Tuesday, February 07, 2017

Games as Art (with a capital A)?

To me, games are models of something, not a medium for conveying "meaning" and "significance."  If, say, the model is history, then the players may learn history (a form of meaning).  And they can learn a variety of other things from games.  But this is usually a byproduct of the interest in the game, not the purpose of the game.

My usual response to questions about games as art is, of course games are art (though not Art) - but most players don't care.

Perhaps "Artists" create Art largely for themselves, so that we (consumers) can think about something "meaningful" or "significant".  I create games for other people.  In most cases, the ultimate test is whether people like to play the game.  If I can make a four to five hour game that people willingly play more than *five hundred* times (I have), then I've certainly succeeded.

Ian Bogost is quoted as saying, "Art is about changing the world; entertainment is about leisure."   In that sense, virtually no games are art, they are entertainment, and in a short definition I would not try to reflect the (rare) possibilities for Art.

Big video games seem to be designed by committee, with all the problems of committees.   In most cases, the person listed as "designer" has no more than (say) 25% influence on the result, the rest coming from the many other people involved (up to and including the publisher).  Small video games offer a higher percentage, and tabletop games enable 80% to nearly 100%.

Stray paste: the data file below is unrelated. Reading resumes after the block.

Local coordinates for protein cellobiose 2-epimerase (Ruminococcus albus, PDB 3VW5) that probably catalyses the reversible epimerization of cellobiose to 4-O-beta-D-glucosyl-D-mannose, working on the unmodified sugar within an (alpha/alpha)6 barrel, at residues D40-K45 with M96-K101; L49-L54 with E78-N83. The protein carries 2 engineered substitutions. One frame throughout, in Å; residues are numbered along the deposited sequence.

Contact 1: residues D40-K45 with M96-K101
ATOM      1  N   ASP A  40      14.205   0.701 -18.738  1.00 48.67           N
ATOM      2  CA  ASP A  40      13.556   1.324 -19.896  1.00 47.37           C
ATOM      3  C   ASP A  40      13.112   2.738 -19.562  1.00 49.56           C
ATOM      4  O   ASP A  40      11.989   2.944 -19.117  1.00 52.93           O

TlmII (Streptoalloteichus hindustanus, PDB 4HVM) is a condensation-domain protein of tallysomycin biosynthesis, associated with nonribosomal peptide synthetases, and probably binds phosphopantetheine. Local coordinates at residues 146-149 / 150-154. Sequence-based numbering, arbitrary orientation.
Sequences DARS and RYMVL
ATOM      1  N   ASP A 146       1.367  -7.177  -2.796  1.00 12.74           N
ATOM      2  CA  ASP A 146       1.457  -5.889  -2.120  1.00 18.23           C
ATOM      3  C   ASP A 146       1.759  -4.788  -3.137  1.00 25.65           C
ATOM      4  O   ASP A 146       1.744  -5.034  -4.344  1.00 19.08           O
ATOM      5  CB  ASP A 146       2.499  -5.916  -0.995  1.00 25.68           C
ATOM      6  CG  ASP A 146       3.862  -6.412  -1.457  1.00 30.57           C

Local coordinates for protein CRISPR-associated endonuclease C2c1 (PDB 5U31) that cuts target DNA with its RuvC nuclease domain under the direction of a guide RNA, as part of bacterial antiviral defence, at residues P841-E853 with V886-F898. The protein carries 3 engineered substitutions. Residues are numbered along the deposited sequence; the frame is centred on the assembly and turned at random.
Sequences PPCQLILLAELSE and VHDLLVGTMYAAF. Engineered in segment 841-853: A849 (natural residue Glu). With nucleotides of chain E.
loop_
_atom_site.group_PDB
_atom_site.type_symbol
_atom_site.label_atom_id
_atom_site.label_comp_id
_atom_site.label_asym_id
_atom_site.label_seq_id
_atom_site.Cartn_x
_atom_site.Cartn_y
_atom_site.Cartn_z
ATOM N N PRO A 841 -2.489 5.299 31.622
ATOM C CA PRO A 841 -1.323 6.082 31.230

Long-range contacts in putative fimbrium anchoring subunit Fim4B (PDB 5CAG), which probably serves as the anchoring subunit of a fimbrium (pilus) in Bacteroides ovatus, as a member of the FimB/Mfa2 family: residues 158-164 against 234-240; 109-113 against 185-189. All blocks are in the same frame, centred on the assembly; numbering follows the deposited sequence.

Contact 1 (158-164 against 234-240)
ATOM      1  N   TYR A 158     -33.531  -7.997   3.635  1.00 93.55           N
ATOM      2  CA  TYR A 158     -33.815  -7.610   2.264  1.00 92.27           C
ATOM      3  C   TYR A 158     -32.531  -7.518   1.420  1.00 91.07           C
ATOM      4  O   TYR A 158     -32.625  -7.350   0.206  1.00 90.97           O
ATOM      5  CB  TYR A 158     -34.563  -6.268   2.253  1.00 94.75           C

In cases where the designer can create the prototypes himself (tabletop games, simple video games), there is no formal writing involved other than to write the rules (tabletop).   Yes, most designers write notes to begin with, and those notes guide the creation of prototypes, but the prototypes are the "meaning", not the writing.

Games existed long before they became software.   Long descriptions of a game - game design documents - are only required as part of a large software project, and are not inherently necessary to creation of a game.  The game must speak for itself, the descriptions do not.

Individuals can motivate themselves to create Art, not Product, when making their own game; but most people on a large video game project are not making *their* game, they're being paid to make someone else's game, so it's not surprising that Art doesn't come into their calculations.  And when the entire team collectively "designs" the game, almost inevitably there is no thought about Art, as no one really feels authorship.

(Written in 2011 - but just as true today.)

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